Purifying water for Africa

Around 663m people worldwide still use unimproved drinking water sources. And the majority of these people live in sub-Saharan Africa. This is according to a 2016 update by the World Health Organization (WHO) and Unicef.  

Before co-founding I-Drop Water (I-Drop), James Steere was working at a US company that develops water purification technology and was attempting to bring a certain type of this technology to market in Southern Africa. However, the challenge with the technology they were developing was that although it was “brilliant, efficient, quite low cost and ideally suited to Africa”, it was very difficult to bring the cost down enough for the market that really needed it, explains Steere.  

Meanwhile, the market in Africa is in desperate need of a solution to the problem of poor access to safe drinking water. 

“Wherever I went, there was bottled water being sold. And this is odd because it’s expensive, which means that it is no longer a lifestyle purchase – people are buying it for their day-to-day water needs. And people are finding a way to afford it,” says Steere.  

So Steere decided to find a way to bring the tech and the market – which had signalled that it was willing to pay for clean water – together.   

“Drinking water is seen now as more of a food than a government commodity, so instead of trying to sell filter products, let’s use the products to sell water. If you do that, you strip out all the costs of the bottled water industry,” Steere tells finweek.   

And so Steere took over the rights to the technology from the company and embarked on the I-Drop journey with his wife, Kate Thiers, who was the chief operating officer of a non-profit operating in the healthcare sector.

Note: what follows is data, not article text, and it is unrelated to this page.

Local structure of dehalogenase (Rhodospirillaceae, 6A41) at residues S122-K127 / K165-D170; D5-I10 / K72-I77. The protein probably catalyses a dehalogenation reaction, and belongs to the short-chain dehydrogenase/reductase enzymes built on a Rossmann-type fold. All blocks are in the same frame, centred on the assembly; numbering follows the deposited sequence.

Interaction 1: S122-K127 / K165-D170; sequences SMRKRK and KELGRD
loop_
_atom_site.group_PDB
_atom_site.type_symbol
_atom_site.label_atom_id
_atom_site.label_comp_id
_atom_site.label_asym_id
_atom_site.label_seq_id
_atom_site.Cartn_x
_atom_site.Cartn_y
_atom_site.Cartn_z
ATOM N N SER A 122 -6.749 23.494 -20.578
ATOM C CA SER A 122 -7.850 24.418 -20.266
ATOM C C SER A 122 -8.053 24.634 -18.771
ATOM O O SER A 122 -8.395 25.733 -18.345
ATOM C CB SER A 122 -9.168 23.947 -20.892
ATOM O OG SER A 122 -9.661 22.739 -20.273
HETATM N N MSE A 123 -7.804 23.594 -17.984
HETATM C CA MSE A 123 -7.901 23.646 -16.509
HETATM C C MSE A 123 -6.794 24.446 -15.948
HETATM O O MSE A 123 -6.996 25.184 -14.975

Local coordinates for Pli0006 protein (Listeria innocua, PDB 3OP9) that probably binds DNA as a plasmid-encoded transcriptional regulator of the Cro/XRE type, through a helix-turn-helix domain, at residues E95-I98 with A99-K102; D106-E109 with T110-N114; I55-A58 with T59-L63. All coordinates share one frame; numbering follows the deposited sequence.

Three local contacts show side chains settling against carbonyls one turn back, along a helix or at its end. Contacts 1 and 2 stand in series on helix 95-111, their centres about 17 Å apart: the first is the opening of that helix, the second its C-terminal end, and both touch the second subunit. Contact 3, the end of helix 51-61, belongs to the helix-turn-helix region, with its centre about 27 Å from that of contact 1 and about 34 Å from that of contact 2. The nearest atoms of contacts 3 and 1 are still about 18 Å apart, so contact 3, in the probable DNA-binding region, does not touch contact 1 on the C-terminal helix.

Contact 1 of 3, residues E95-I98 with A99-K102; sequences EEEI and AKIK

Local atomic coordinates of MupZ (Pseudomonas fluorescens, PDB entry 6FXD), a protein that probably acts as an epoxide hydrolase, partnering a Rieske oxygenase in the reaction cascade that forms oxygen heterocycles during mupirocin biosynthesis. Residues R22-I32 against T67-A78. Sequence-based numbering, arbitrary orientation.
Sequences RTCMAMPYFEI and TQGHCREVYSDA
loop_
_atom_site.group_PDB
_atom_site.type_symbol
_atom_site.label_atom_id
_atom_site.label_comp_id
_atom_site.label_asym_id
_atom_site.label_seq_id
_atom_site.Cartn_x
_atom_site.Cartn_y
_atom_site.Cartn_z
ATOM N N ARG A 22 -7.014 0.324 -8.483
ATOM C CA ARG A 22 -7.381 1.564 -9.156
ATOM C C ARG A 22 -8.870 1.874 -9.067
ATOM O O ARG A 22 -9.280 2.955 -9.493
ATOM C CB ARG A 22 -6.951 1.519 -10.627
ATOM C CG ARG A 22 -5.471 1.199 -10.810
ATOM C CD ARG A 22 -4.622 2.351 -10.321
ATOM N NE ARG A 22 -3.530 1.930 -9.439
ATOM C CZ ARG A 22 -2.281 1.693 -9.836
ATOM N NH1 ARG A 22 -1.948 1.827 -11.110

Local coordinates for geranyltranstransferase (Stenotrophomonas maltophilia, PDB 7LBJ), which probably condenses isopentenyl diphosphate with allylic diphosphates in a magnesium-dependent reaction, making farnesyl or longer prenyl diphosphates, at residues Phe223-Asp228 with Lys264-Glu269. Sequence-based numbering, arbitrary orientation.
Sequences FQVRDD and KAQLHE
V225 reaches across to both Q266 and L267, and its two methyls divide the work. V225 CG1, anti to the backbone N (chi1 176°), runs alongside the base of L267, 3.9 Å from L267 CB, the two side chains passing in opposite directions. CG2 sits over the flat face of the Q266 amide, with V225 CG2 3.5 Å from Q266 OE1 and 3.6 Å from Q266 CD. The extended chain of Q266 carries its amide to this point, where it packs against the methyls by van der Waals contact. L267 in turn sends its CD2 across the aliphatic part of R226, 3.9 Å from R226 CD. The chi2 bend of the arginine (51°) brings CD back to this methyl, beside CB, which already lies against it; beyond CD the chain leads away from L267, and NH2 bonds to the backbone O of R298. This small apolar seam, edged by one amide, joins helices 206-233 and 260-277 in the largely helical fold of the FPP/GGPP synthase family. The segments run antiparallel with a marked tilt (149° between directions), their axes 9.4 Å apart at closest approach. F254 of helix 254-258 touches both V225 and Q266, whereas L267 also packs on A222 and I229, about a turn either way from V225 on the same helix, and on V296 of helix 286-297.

Water for R1/litre

When it came to tapping into the market, the plan was to install I-Drop purifying units in grocery stores, because they provided I-Drop with what they needed: water supply and established distribution channels.  

“There are roughly half a million grocery stores in sub-Saharan Africa, which is great because that means we don’t have to invent a channel,” says Steere. As for the water supply, grocery stores have water sources on site – they just need to purify this water.  

The key to getting through to these established distribution channels was an incentive structure, so Steere came up with the idea that any units that were going to be installed in shops to purify water had to be free. And so, instead of paying exorbitant rentals or having to buy a capital-intensive unit for their stores, shop owners have the I-Drop purification units installed in their place of business for free.  

Says Steere: “The capital asset model (whereby shops rent or finance a tech unit) is expensive. It may work for bigger, wealthier stores, but we wanted to put them in low-income areas where it’s needed most.”  

However, from the outset, Steere was adamant that I-Drop had to be commercially sustainable – they were not going to work with a non-profit model. “This can work because you can strip out so much cost by purifying water in a shop; there’s margin for everyone and the price can come down massively,” explains Steere.